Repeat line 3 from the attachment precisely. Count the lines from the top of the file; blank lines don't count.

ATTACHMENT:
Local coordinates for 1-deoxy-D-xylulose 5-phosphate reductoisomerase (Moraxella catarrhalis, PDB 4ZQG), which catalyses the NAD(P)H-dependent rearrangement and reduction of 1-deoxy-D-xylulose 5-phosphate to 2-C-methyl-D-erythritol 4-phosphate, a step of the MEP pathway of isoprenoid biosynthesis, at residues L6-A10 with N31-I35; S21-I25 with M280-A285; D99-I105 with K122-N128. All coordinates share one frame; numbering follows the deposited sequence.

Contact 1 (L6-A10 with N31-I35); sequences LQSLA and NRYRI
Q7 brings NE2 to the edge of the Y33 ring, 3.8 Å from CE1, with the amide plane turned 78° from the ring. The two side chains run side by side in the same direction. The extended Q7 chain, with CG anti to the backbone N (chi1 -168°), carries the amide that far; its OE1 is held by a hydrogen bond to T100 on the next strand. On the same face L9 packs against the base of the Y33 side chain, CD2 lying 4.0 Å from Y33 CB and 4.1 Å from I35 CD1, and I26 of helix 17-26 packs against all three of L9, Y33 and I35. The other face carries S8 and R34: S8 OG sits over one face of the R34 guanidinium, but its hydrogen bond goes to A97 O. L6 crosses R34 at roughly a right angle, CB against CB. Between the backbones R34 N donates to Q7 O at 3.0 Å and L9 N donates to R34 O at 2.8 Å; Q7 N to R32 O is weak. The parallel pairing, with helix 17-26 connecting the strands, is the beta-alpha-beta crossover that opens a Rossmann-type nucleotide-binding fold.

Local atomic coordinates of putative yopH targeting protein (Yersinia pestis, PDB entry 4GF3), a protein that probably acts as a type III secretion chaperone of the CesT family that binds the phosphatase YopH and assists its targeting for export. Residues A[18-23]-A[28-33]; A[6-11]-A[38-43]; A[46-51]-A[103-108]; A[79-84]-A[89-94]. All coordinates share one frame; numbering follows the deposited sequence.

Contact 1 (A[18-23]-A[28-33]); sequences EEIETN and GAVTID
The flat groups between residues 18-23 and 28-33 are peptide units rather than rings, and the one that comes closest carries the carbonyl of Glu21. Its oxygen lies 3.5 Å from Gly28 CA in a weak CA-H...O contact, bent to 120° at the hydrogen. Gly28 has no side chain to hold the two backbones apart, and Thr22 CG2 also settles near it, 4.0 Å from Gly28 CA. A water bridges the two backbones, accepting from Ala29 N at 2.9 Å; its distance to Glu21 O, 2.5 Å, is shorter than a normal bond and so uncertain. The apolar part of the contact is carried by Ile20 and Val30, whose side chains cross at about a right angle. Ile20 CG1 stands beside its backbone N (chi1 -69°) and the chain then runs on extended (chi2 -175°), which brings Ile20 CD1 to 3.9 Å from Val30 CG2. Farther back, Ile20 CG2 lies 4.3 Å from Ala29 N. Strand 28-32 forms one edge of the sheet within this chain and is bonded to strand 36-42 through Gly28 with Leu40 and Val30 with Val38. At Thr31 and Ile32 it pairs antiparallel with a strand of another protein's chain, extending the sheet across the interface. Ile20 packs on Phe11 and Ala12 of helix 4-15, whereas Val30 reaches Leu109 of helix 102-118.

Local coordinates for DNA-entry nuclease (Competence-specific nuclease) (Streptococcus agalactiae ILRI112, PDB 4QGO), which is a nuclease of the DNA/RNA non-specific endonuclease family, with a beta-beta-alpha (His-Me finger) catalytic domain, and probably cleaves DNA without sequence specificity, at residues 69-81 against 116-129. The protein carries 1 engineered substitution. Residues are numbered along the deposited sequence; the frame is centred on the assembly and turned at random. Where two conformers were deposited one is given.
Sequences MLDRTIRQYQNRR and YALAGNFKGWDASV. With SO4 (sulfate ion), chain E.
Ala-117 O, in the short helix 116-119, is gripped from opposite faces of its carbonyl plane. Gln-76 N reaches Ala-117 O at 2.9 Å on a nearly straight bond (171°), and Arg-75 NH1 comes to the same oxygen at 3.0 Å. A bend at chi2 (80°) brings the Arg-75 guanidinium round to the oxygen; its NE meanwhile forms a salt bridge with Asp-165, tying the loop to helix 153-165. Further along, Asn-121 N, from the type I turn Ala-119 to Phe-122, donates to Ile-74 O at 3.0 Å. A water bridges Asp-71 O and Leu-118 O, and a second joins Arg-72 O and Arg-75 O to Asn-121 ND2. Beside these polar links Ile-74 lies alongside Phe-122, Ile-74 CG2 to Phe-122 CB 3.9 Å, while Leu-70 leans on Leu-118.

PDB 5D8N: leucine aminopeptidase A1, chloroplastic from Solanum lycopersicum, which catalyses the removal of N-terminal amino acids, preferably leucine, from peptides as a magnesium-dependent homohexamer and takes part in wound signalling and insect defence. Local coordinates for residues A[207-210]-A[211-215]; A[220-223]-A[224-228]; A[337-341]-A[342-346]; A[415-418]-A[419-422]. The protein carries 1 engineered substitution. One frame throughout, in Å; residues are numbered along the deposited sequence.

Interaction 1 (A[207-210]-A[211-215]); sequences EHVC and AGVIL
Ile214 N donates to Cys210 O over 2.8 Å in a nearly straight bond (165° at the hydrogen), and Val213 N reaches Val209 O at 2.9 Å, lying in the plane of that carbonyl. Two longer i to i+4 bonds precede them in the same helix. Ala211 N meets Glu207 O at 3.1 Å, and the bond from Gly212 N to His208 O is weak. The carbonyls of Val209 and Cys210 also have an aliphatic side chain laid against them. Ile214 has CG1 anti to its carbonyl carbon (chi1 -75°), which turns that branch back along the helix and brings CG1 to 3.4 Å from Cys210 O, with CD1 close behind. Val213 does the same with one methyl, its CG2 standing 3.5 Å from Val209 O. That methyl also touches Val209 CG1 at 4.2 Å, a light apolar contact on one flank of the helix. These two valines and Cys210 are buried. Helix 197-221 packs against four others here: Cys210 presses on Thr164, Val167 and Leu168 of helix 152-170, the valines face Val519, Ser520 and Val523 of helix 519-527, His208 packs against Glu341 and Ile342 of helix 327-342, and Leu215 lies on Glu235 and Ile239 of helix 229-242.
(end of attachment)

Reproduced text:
Q7 brings NE2 to the edge of the Y33 ring, 3.8 Å from CE1, with the amide plane turned 78° from the ring. The two side chains run side by side in the same direction. The extended Q7 chain, with CG anti to the backbone N (chi1 -168°), carries the amide that far; its OE1 is held by a hydrogen bond to T100 on the next strand. On the same face L9 packs against the base of the Y33 side chain, CD2 lying 4.0 Å from Y33 CB and 4.1 Å from I35 CD1, and I26 of helix 17-26 packs against all three of L9, Y33 and I35. The other face carries S8 and R34: S8 OG sits over one face of the R34 guanidinium, but its hydrogen bond goes to A97 O. L6 crosses R34 at roughly a right angle, CB against CB. Between the backbones R34 N donates to Q7 O at 3.0 Å and L9 N donates to R34 O at 2.8 Å; Q7 N to R32 O is weak. The parallel pairing, with helix 17-26 connecting the strands, is the beta-alpha-beta crossover that opens a Rossmann-type nucleotide-binding fold.